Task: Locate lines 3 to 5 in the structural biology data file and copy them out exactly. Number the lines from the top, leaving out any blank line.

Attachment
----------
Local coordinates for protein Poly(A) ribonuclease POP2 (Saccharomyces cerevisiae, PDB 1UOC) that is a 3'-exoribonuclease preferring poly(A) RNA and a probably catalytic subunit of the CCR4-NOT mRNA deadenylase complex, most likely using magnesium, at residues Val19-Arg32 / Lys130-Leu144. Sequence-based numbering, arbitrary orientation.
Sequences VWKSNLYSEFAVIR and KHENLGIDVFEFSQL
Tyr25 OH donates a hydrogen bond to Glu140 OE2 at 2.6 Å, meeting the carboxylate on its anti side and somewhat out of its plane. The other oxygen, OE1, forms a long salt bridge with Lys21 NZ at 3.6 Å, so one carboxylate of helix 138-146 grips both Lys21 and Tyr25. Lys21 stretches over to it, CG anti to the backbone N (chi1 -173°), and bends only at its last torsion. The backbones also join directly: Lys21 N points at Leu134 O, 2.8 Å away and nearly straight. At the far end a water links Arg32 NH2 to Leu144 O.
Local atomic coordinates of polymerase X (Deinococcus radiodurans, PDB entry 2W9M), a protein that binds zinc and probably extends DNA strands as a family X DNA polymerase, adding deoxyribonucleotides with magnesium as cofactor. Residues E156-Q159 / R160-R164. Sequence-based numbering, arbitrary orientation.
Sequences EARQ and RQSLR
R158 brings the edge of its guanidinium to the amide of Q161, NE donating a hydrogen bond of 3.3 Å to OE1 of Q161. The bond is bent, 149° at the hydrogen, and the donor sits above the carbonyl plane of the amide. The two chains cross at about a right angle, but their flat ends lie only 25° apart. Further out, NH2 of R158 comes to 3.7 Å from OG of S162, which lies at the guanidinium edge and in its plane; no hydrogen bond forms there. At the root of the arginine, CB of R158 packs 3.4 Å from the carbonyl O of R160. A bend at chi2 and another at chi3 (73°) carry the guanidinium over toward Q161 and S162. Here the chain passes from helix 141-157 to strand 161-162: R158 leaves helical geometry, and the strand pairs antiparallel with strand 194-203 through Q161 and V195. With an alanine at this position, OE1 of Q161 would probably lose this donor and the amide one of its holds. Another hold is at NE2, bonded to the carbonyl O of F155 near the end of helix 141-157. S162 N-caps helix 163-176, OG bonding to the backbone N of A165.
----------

Tyr25 OH donates a hydrogen bond to Glu140 OE2 at 2.6 Å, meeting the carboxylate on its anti side and somewhat out of its plane. The other oxygen, OE1, forms a long salt bridge with Lys21 NZ at 3.6 Å, so one carboxylate of helix 138-146 grips both Lys21 and Tyr25. Lys21 stretches over to it, CG anti to the backbone N (chi1 -173°), and bends only at its last torsion. The backbones also join directly: Lys21 N points at Leu134 O, 2.8 Å away and nearly straight. At the far end a water links Arg32 NH2 to Leu144 O.
Local atomic coordinates of polymerase X (Deinococcus radiodurans, PDB entry 2W9M), a protein that binds zinc and probably extends DNA strands as a family X DNA polymerase, adding deoxyribonucleotides with magnesium as cofactor. Residues E156-Q159 / R160-R164. Sequence-based numbering, arbitrary orientation.
Sequences EARQ and RQSLR